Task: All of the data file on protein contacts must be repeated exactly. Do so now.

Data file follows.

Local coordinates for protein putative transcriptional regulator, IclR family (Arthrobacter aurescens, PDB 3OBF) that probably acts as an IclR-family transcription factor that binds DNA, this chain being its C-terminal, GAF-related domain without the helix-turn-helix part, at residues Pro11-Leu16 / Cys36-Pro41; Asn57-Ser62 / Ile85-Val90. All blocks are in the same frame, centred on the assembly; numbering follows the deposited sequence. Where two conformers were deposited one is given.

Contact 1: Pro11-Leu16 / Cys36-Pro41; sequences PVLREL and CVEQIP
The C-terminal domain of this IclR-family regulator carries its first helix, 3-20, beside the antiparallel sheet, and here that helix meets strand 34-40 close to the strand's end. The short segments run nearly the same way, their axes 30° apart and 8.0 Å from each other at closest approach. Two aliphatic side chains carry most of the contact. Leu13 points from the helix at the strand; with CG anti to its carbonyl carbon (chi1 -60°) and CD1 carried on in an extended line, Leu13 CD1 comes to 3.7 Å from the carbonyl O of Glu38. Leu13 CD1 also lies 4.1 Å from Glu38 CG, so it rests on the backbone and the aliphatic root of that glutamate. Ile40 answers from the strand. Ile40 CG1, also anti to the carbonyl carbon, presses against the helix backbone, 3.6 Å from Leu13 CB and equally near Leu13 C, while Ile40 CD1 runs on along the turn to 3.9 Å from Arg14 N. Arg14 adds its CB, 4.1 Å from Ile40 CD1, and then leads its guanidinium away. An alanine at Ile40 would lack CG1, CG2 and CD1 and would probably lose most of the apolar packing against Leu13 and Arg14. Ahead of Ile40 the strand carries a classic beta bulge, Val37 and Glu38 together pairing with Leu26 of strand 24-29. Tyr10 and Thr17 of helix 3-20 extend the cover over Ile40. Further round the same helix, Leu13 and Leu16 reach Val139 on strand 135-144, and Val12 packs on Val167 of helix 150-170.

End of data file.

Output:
Local coordinates for protein putative transcriptional regulator, IclR family (Arthrobacter aurescens, PDB 3OBF) that probably acts as an IclR-family transcription factor that binds DNA, this chain being its C-terminal, GAF-related domain without the helix-turn-helix part, at residues Pro11-Leu16 / Cys36-Pro41; Asn57-Ser62 / Ile85-Val90. All blocks are in the same frame, centred on the assembly; numbering follows the deposited sequence. Where two conformers were deposited one is given.

Contact 1: Pro11-Leu16 / Cys36-Pro41; sequences PVLREL and CVEQIP
The C-terminal domain of this IclR-family regulator carries its first helix, 3-20, beside the antiparallel sheet, and here that helix meets strand 34-40 close to the strand's end. The short segments run nearly the same way, their axes 30° apart and 8.0 Å from each other at closest approach. Two aliphatic side chains carry most of the contact. Leu13 points from the helix at the strand; with CG anti to its carbonyl carbon (chi1 -60°) and CD1 carried on in an extended line, Leu13 CD1 comes to 3.7 Å from the carbonyl O of Glu38. Leu13 CD1 also lies 4.1 Å from Glu38 CG, so it rests on the backbone and the aliphatic root of that glutamate. Ile40 answers from the strand. Ile40 CG1, also anti to the carbonyl carbon, presses against the helix backbone, 3.6 Å from Leu13 CB and equally near Leu13 C, while Ile40 CD1 runs on along the turn to 3.9 Å from Arg14 N. Arg14 adds its CB, 4.1 Å from Ile40 CD1, and then leads its guanidinium away. An alanine at Ile40 would lack CG1, CG2 and CD1 and would probably lose most of the apolar packing against Leu13 and Arg14. Ahead of Ile40 the strand carries a classic beta bulge, Val37 and Glu38 together pairing with Leu26 of strand 24-29. Tyr10 and Thr17 of helix 3-20 extend the cover over Ile40. Further round the same helix, Leu13 and Leu16 reach Val139 on strand 135-144, and Val12 packs on Val167 of helix 150-170.